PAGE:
“Uncle Don, a priest? A vampire priest?”
“A what? Oh. I…” She laughed. “A vampire priest? Oh my God, I never thought about that, but you know…” She cocked her head. “A vampire priest. Maybe that’s what he is after all.”
Rounding a curve, Paul spotted a convenience store. “That where we turn?” he asked. “Can you read the name?”
“Don’t worry. He’s not a priest anymore,” she said, and laughed harder. “He told the bishop to go fuck himself.”
Uncle Don lived at the end of a cracked asphalt drive, in a brick ranch built among random plantings of pines and palmettoes. Light from the front window stippled the untrimmed tops of bushes that grew against the house.
Paul got out of the car and stretched. The air smelled fresh and cool, laden with rain and energy. He felt renewed.
Leaning back into the car, he reached for the urn, then hesitated, backed away, and circled around to the trunk where he lifted 0ut his gym bag.
“Hey, don’t forget…”
“You get it,” he said, and snatched out her suitcase too.
Uncle Don opened the door, a thin man with round spectacles and a close-cropped gray beard, a wraith-like figure caught up in some ethereal borderland separating the inside electric light from the shadowed doorstep. He held a glass of something that looked and smelled like bourbon.
“Oh,” he said, eyes widening, questioning. “Carla…I… uh, oh…”
Behind him, a small dog barked.
“Sadie,” said Uncle Don, recovering. “Hush.”
“Uncle Don,” said Carla. She looked at him, wide-eyed in confusion. “This is Friday, isn’t it? I thought you said Friday.”
Uncle Don hesitated, then reached toward Carla with his free hand and gave her a hug. “Yes, yes. Friday. Of course, it’s Friday. It’s summer vacation and I lose track of the days. I’m glad you’re here,” he said, then looked at Paul. “Come in! Come in! I haven’t seen you since…” He hesitated again, as if trying to figure out what to say next. He disentangled himself from Carla, reached for Paul, then stopped.
“Oh, I’m being rude. The bags must be heavy,” said Uncle Don, gesturing with his glass. “Just set them there, against the wall. We’ll get them later.”
Uncle Don wore a dark red, collared shirt and well-worn jeans. He looked shorter and thinner than their father. Very much like the high school history teacher he’d become.
Paul wondered about the differences between the brothers. His father was two years older. Rough, not cultured. He’d married late in life, although Uncle Don had never been married, as far as he knew. His father worked with his hands most of his life, a mechanic, a manual laborer, a meticulous man, but mercurial and aggressive. A drinking man with a teetotaler’s tolerance for drinking in others.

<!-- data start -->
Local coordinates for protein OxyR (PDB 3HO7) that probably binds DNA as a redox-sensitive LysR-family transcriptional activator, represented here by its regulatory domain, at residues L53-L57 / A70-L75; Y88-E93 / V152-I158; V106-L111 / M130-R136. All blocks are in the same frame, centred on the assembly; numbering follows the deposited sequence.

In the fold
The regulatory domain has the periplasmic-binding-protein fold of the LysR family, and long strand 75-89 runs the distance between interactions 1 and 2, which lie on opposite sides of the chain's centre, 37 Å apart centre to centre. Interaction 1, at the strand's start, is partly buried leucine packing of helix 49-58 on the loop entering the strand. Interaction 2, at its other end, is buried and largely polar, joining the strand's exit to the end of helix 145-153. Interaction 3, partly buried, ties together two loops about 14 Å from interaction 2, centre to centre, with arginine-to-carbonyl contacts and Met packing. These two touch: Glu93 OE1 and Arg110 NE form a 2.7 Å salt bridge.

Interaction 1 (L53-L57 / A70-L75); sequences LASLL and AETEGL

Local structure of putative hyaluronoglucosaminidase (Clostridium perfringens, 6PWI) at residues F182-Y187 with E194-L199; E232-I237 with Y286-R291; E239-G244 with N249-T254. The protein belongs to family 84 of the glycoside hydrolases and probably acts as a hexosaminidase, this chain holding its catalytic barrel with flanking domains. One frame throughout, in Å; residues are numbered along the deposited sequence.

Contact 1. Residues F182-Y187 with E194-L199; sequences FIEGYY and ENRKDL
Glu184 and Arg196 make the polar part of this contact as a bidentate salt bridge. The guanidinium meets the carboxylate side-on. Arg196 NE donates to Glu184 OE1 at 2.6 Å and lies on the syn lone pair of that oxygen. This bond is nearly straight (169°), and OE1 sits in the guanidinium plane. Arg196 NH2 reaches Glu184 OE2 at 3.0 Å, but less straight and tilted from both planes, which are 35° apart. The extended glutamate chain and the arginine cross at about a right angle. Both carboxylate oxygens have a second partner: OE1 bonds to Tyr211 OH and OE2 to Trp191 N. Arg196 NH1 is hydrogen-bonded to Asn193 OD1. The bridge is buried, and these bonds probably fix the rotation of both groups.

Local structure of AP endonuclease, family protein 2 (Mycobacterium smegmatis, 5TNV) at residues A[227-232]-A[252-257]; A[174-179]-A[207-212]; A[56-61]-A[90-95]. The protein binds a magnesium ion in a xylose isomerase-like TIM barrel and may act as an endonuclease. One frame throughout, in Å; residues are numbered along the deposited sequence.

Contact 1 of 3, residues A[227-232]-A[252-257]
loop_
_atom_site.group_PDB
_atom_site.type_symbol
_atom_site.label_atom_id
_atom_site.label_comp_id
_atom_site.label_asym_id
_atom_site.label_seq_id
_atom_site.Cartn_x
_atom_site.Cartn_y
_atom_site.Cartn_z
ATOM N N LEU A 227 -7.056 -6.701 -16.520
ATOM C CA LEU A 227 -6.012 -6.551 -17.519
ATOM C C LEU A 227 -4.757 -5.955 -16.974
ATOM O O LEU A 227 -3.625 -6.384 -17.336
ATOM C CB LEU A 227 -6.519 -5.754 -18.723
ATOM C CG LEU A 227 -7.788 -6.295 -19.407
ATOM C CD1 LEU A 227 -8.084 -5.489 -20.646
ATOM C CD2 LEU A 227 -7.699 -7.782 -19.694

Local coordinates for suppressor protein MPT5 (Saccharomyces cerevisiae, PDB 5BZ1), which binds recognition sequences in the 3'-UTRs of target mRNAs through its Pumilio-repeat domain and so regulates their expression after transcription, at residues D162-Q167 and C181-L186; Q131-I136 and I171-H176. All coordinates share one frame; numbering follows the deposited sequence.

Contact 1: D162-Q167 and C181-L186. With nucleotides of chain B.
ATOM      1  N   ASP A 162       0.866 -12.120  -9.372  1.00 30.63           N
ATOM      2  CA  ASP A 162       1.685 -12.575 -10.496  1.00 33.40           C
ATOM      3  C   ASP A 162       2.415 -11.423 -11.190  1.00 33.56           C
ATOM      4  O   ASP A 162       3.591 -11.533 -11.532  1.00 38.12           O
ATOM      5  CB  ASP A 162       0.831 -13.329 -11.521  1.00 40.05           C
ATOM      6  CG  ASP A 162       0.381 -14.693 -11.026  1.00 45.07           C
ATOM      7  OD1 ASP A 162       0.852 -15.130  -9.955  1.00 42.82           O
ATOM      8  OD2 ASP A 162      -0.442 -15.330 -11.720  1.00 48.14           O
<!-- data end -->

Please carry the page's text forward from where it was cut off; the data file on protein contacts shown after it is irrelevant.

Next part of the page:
“If you don’t get a goddamn education, you’ll end up digging ditches,” he used to tell Paul. But to Carla, who’d shown more aptitude and interest in studying, he’d been more supportive and silent.
“It’s been a long time, Paul,” said Uncle Don, smiling. “You were a boy the last time you were here.”
Glancing at the urn in Carla’s hands, Uncle Don said: “Ah, the honored guest.” He laughed quickly, easily. Gesturing toward the coffee table, he said: “You can put him there. At least he won’t complain about where he’s sitting tonight.”
On the left was a recliner with a book upside-down on the seat. A fish tank sat on an adjacent table. Peeping around the recliner was a small dog, curious but cautious. Yapping nervously. Looking like a cross between a Chihuahua and something hairier.
“Sadie,” Uncle Don said. “If you don’t quit, I’m going to feed you to the goldfish.” He laughed again.
“Can I get you anything to drink?” asked Uncle Don, motioning them toward the sofa. “I don’t have a big selection. A little beer. Some wine left over from a party last week. Don’t know what kind. And Jim Beam. Plenty of Jim Beam.” He grinned a little crookedly and lifted his glass.
Carla shook her head. “I’m tired,” she said.
“Of course,” said Uncle Don. “Sorry. You’ve been on the road a long time. If you want to get to bed, you’ll be staying in your old room, down the hall. And Paul, you can sleep…”
“I like Jim Beam. Thanks,” said Paul.
Sadie crept into fuller view, nose twitching.
“Sadie,” said Uncle Don. “Go see Carla. You remember her.”
Crouching, Carla held out her hand and Sadie approached, sniffing. Carla scratched her head.
Uncle Don set down his drink and disappeared.
Returning, he held two glasses, handing one to Carla. “Here, a little wine,” he said. “It’ll help you relax.” He gave the second to Paul.
Carla sat on the sofa and bent forward, studying the wine, as if she were looking for inspiration.
“I rented a boat at Anna Maria for tomorrow,” said Uncle Don. “You can fish if you want, or just hang out and ride around.”
Carla looked up. “When are we going to…”
“Spread the ashes?” said Uncle Don. “Tomorrow, if you want. You still want to do it in the Gulf?”
“That’s what he wanted,” said Carla. She looked up and pushed the bangs from her face. Her eyes were unclear, tired, vacant.
Uncle Don nodded, looked at Paul. “That okay with you, Paul?”